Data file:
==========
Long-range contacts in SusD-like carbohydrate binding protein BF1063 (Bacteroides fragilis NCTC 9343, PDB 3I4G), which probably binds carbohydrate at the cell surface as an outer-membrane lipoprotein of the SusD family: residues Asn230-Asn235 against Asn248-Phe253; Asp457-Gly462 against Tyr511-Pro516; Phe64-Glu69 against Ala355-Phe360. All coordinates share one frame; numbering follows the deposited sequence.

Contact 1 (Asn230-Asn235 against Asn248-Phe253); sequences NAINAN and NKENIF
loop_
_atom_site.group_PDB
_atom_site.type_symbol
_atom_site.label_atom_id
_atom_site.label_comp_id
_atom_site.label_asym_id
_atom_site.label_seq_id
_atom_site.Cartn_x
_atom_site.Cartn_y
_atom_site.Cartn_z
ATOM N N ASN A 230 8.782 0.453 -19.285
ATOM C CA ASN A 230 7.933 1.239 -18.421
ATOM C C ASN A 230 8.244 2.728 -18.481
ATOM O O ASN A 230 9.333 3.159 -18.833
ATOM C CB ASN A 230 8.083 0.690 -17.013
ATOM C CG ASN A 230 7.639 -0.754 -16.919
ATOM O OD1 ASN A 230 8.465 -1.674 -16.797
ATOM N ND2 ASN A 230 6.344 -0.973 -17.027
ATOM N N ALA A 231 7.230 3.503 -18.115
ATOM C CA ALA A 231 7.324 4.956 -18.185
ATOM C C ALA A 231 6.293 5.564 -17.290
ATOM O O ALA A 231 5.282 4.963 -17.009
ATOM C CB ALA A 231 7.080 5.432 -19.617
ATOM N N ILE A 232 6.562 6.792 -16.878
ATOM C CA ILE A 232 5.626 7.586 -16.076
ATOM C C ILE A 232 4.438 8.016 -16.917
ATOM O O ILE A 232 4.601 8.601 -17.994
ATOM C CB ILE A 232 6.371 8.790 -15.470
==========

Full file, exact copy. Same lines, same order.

Long-range contacts in SusD-like carbohydrate binding protein BF1063 (Bacteroides fragilis NCTC 9343, PDB 3I4G), which probably binds carbohydrate at the cell surface as an outer-membrane lipoprotein of the SusD family: residues Asn230-Asn235 against Asn248-Phe253; Asp457-Gly462 against Tyr511-Pro516; Phe64-Glu69 against Ala355-Phe360. All coordinates share one frame; numbering follows the deposited sequence.

Contact 1 (Asn230-Asn235 against Asn248-Phe253); sequences NAINAN and NKENIF
loop_
_atom_site.group_PDB
_atom_site.type_symbol
_atom_site.label_atom_id
_atom_site.label_comp_id
_atom_site.label_asym_id
_atom_site.label_seq_id
_atom_site.Cartn_x
_atom_site.Cartn_y
_atom_site.Cartn_z
ATOM N N ASN A 230 8.782 0.453 -19.285
ATOM C CA ASN A 230 7.933 1.239 -18.421
ATOM C C ASN A 230 8.244 2.728 -18.481
ATOM O O ASN A 230 9.333 3.159 -18.833
ATOM C CB ASN A 230 8.083 0.690 -17.013
ATOM C CG ASN A 230 7.639 -0.754 -16.919
ATOM O OD1 ASN A 230 8.465 -1.674 -16.797
ATOM N ND2 ASN A 230 6.344 -0.973 -17.027
ATOM N N ALA A 231 7.230 3.503 -18.115
ATOM C CA ALA A 231 7.324 4.956 -18.185
ATOM C C ALA A 231 6.293 5.564 -17.290
ATOM O O ALA A 231 5.282 4.963 -17.009
ATOM C CB ALA A 231 7.080 5.432 -19.617
ATOM N N ILE A 232 6.562 6.792 -16.878
ATOM C CA ILE A 232 5.626 7.586 -16.076
ATOM C C ILE A 232 4.438 8.016 -16.917
ATOM O O ILE A 232 4.601 8.601 -17.994
ATOM C CB ILE A 232 6.371 8.790 -15.470